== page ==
In the Book of the Dead , the dead were taken into the presence of the god Osiris , who was confined to the subterranean Duat.
There are also spells to enable the ba or akh of the dead to join Ra as he travelled the sky in his sun-barque, and help him fight off Apep.
There are fields, crops, oxen, people and waterways. The deceased person is shown encountering the Great Ennead , a group of gods, as well as his or her own parents.
While the depiction of the Field of Reeds is pleasant and plentiful, it is also clear that manual labour is required.
For this reason burials included a number of statuettes named shabti , or later ushebti. The path to the afterlife as laid out in the Book of the Dead was a difficult one.
The deceased was required to pass a series of gates, caverns and mounds guarded by supernatural creatures. Their names—for instance, "He who lives on snakes" or "He who dances in blood"—are equally grotesque.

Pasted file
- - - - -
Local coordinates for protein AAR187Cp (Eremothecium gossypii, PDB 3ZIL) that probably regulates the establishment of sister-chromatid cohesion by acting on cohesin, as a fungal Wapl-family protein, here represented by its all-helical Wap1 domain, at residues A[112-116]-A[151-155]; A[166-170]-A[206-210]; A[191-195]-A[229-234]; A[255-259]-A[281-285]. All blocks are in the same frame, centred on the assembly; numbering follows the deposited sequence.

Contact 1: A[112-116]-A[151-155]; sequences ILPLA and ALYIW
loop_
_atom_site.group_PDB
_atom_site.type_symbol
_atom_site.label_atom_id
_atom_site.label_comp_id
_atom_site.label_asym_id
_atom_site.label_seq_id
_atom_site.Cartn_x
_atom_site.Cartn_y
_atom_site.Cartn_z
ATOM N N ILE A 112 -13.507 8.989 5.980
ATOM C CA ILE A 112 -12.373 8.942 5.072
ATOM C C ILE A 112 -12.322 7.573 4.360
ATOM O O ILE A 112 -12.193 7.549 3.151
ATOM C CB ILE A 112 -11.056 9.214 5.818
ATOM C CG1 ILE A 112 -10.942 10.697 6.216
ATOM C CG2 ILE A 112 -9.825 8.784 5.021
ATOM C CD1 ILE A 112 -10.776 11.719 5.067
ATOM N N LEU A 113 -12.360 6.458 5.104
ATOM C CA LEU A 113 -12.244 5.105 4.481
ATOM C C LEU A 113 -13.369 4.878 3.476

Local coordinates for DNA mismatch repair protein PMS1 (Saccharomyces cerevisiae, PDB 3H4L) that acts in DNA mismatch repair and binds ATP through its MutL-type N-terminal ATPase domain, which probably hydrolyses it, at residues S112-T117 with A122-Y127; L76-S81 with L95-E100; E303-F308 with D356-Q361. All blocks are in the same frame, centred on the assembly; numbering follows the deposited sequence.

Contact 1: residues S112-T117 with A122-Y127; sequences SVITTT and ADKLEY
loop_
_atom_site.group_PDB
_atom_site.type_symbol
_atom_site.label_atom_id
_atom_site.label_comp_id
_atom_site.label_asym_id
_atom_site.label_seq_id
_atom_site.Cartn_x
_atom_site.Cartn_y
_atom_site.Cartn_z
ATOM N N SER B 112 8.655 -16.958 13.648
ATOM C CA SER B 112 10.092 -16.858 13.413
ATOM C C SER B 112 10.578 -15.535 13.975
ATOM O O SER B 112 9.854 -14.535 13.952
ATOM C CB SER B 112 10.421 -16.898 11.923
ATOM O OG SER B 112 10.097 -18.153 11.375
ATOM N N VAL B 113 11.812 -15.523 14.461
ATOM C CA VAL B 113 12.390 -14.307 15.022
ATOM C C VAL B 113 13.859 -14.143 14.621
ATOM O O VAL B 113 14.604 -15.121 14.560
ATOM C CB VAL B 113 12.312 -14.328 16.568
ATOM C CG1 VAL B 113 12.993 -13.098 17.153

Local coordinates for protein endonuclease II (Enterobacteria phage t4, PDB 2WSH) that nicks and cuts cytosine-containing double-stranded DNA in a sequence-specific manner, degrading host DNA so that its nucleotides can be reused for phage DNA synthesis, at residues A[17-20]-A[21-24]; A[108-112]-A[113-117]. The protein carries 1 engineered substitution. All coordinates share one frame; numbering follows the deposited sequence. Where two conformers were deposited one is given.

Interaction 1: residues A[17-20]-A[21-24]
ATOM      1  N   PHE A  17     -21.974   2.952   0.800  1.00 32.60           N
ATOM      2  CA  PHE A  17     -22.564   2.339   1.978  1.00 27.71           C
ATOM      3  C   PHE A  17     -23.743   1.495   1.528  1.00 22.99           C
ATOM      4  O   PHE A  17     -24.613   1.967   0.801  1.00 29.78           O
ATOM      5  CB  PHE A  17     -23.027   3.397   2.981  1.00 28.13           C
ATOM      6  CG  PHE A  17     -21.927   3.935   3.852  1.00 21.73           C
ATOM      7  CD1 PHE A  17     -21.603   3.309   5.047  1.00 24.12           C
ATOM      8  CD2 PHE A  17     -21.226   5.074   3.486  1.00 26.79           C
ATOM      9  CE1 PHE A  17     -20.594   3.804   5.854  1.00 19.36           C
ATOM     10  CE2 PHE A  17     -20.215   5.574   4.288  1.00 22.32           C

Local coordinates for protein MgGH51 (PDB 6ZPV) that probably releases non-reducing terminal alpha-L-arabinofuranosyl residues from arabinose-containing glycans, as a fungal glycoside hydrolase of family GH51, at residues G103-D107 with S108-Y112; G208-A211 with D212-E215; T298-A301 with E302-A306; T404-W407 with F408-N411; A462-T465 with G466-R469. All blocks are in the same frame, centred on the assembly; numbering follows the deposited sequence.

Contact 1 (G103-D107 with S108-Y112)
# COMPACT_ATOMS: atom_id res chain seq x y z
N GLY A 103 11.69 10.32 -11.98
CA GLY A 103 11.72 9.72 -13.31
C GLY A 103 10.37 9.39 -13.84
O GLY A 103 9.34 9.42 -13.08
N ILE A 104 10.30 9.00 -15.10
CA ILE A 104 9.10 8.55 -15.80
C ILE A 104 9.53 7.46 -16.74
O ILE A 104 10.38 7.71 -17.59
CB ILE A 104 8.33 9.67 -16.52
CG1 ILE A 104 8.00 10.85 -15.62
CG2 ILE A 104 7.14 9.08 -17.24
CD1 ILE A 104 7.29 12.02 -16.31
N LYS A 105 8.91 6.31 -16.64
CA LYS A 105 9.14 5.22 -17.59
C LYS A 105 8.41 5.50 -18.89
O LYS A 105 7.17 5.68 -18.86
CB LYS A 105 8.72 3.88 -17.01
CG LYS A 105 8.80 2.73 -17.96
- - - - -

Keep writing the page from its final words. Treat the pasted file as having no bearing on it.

These creatures had to be pacified by reciting the appropriate spells included in the Book of the Dead ; once pacified they posed no further threat, and could even extend their protection to the dead person.
If all the obstacles of the Duat could be negotiated, the deceased would be judged in the "Weighing of the Heart" ritual, depicted in Spell The deceased was led by the god Anubis into the presence of Osiris.
There, the dead person swore that he had not committed any sin from a list of 42 sins ,  reciting a text known as the "Negative Confession".
Maat was often represented by an ostrich feather, the hieroglyphic sign for her name. If the scales balanced, this meant the deceased had led a good life.
Anubis would take them to Osiris and they would find their place in the afterlife, becoming maa-kheru , meaning "vindicated" or "true of voice".
This scene is remarkable not only for its vividness but as one of the few parts of the Book of the Dead with any explicit moral content.
The judgment of the dead and the Negative Confession were a representation of the conventional moral code which governed Egyptian society.